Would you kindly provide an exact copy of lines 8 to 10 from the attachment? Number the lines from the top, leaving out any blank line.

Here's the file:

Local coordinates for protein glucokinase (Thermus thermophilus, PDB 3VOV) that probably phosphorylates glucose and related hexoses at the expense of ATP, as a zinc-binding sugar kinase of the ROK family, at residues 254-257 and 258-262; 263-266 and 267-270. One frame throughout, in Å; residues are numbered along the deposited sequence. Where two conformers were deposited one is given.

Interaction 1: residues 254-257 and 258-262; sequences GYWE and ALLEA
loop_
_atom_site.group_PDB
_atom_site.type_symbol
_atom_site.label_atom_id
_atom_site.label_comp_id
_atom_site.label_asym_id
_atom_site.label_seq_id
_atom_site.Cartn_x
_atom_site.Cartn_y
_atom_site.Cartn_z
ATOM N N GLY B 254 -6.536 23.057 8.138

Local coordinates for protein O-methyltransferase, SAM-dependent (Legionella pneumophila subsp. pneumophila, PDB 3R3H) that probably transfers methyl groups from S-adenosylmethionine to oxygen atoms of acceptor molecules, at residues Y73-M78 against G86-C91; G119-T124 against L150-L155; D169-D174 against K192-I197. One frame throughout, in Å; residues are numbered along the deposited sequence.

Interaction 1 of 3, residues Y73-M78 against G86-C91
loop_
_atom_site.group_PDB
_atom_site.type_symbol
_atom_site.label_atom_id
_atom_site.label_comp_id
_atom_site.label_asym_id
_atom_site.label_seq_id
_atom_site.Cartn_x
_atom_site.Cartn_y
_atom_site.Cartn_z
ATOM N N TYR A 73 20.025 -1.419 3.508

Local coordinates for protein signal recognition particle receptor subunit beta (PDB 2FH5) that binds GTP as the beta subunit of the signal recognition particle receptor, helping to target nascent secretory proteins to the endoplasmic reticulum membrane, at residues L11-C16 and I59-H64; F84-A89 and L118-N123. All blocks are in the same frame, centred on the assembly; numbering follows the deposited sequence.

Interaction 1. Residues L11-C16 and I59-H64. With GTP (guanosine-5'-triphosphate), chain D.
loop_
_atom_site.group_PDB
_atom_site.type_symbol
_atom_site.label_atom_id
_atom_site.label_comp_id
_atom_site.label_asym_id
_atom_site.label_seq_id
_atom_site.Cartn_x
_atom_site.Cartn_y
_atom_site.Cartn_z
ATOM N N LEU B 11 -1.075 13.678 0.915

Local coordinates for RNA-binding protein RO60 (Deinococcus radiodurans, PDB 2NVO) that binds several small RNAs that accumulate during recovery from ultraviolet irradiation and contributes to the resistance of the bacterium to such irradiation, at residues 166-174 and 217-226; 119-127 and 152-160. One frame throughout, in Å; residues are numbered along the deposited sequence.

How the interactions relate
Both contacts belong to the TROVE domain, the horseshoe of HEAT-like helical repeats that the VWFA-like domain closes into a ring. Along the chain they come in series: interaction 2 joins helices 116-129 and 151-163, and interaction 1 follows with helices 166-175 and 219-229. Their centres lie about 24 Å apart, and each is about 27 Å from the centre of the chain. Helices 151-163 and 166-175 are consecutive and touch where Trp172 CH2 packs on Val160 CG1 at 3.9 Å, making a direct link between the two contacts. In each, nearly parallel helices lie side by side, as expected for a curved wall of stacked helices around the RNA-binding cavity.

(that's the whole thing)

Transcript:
_atom_site.label_asym_id
_atom_site.label_seq_id
_atom_site.Cartn_x